Canon PowerShot G1 X

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The PowerShot G1 X is a high-end compact digital camera introduced by Canon in 2012. It inherits the chunky styling, general control layout, and raw-shooting capabilities from Canon's earlier "G" models, such as the G12. But a major difference from those predecessors is the inclusion of a significantly larger sensor: At 18.7 x 14mm it is almost full APS-C format, rather than the 1/1.7" used in most other "serious" compact cameras. Unlike typical DSLR sensors, the G1 X uses the 4:3 aspect ratio more typical of compact cameras.

In contrast to CSCs such as those using the Micro Four Thirds format, the G1 X has no interchangeable lens; instead it has a fixed 15.1–60.4 mm zoom (giving a 35mm equivalent of 28–112 mm). The larger sensor format demands a proportionally larger lens; and to avoid even greater bulk Canon had to compromise on the lens's close-focus ability (for a minimum subject dimensions of about 8x10")[1], and speed (only f/5.8 when zoomed to full telephoto). This somewhat counteracts the high-ISO advantage of the G1 X's larger sensor: A compact camera with a brighter lens, (such as the Olympus XZ-1 offers an aperture two stops wider when zoomed to its 112 mm -equivalent setting.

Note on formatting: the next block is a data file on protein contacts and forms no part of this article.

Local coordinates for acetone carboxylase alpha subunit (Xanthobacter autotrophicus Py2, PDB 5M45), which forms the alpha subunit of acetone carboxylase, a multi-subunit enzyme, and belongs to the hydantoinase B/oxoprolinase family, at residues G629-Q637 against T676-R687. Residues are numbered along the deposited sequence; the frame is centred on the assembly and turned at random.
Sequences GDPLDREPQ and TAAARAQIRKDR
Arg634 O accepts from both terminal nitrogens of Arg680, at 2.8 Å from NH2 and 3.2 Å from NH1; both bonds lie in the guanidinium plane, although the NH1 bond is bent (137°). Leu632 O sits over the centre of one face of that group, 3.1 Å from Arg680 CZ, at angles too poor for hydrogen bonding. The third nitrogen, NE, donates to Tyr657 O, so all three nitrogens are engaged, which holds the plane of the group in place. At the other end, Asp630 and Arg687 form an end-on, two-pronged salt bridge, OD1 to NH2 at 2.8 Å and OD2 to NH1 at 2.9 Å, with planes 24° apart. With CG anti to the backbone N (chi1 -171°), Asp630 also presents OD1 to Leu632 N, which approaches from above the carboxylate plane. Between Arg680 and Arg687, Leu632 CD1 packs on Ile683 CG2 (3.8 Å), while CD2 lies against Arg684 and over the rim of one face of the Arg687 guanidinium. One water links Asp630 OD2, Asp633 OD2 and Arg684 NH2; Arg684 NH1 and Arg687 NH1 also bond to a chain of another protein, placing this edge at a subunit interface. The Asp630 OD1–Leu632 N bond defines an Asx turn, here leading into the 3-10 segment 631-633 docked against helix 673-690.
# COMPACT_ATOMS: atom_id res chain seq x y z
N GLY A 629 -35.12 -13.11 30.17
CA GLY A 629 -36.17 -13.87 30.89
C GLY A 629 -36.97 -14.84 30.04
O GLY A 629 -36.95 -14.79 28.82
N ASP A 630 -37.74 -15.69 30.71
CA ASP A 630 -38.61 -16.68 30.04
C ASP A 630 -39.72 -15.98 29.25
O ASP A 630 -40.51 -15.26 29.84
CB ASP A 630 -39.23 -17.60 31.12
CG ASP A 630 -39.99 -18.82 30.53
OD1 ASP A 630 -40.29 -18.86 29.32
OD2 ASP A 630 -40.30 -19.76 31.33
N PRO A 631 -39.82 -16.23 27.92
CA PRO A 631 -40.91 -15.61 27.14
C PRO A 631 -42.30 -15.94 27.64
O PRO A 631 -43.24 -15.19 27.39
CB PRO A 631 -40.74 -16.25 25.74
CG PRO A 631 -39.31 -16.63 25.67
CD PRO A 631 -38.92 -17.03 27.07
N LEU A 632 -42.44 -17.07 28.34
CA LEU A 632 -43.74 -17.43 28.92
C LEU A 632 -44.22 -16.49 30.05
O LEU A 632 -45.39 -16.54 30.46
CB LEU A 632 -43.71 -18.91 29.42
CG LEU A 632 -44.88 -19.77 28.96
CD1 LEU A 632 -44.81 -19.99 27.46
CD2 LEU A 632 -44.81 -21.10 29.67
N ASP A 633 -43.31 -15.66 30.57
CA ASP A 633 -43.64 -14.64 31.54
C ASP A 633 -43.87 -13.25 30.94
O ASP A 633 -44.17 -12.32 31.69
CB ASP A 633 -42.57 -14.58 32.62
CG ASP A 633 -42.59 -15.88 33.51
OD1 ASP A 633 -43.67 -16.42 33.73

Rather than opting for one of the era's increasingly-sophisticated electronic viewfinders, the G1 X sticks with Canon's zooming optical finder, despite its limitations[1]. However a fully articulated fold-out LCD screen of 922,000 dots resolution is also available.


  1. 1.0 1.1 See "Lens details" on page 7 and "Optical viewfinder" on page 5 of the review.


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